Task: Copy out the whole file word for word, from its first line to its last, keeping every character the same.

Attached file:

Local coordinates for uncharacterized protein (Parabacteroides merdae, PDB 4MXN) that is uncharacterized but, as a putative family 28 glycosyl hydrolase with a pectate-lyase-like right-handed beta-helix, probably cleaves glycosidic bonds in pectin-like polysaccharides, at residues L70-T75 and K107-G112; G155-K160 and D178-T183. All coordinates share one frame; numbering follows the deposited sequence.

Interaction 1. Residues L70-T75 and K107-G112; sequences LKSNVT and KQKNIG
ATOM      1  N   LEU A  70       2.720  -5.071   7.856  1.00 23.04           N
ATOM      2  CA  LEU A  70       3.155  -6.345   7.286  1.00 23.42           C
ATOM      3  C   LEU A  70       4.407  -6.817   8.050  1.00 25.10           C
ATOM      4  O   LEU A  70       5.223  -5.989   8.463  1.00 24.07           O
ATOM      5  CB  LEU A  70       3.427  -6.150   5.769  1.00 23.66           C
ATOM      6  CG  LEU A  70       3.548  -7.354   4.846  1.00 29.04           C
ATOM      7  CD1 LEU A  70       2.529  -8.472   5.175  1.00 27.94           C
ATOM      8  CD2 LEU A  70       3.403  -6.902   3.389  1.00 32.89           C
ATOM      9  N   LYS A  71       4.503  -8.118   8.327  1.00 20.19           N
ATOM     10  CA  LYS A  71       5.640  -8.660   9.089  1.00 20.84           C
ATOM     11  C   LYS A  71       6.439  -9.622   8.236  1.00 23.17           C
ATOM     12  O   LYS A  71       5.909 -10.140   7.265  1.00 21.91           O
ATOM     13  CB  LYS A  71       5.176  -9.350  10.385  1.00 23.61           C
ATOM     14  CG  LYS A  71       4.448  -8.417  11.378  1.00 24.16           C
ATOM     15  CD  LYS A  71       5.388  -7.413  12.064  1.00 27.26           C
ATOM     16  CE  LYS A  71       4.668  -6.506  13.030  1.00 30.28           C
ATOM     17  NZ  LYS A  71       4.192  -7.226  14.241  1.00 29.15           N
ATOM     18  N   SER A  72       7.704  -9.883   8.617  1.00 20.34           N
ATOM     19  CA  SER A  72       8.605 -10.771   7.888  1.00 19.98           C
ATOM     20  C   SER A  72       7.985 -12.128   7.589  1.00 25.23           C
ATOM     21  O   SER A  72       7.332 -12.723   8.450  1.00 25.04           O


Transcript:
Local coordinates for uncharacterized protein (Parabacteroides merdae, PDB 4MXN) that is uncharacterized but, as a putative family 28 glycosyl hydrolase with a pectate-lyase-like right-handed beta-helix, probably cleaves glycosidic bonds in pectin-like polysaccharides, at residues L70-T75 and K107-G112; G155-K160 and D178-T183. All coordinates share one frame; numbering follows the deposited sequence.

Interaction 1. Residues L70-T75 and K107-G112; sequences LKSNVT and KQKNIG
ATOM      1  N   LEU A  70       2.720  -5.071   7.856  1.00 23.04           N
ATOM      2  CA  LEU A  70       3.155  -6.345   7.286  1.00 23.42           C
ATOM      3  C   LEU A  70       4.407  -6.817   8.050  1.00 25.10           C
ATOM      4  O   LEU A  70       5.223  -5.989   8.463  1.00 24.07           O
ATOM      5  CB  LEU A  70       3.427  -6.150   5.769  1.00 23.66           C
ATOM      6  CG  LEU A  70       3.548  -7.354   4.846  1.00 29.04           C
ATOM      7  CD1 LEU A  70       2.529  -8.472   5.175  1.00 27.94           C
ATOM      8  CD2 LEU A  70       3.403  -6.902   3.389  1.00 32.89           C
ATOM      9  N   LYS A  71       4.503  -8.118   8.327  1.00 20.19           N
ATOM     10  CA  LYS A  71       5.640  -8.660   9.089  1.00 20.84           C
ATOM     11  C   LYS A  71       6.439  -9.622   8.236  1.00 23.17           C
ATOM     12  O   LYS A  71       5.909 -10.140   7.265  1.00 21.91           O
ATOM     13  CB  LYS A  71       5.176  -9.350  10.385  1.00 23.61           C
ATOM     14  CG  LYS A  71       4.448  -8.417  11.378  1.00 24.16           C
ATOM     15  CD  LYS A  71       5.388  -7.413  12.064  1.00 27.26           C
ATOM     16  CE  LYS A  71       4.668  -6.506  13.030  1.00 30.28           C
ATOM     17  NZ  LYS A  71       4.192  -7.226  14.241  1.00 29.15           N
ATOM     18  N   SER A  72       7.704  -9.883   8.617  1.00 20.34           N
ATOM     19  CA  SER A  72       8.605 -10.771   7.888  1.00 19.98           C
ATOM     20  C   SER A  72       7.985 -12.128   7.589  1.00 25.23           C
ATOM     21  O   SER A  72       7.332 -12.723   8.450  1.00 25.04           O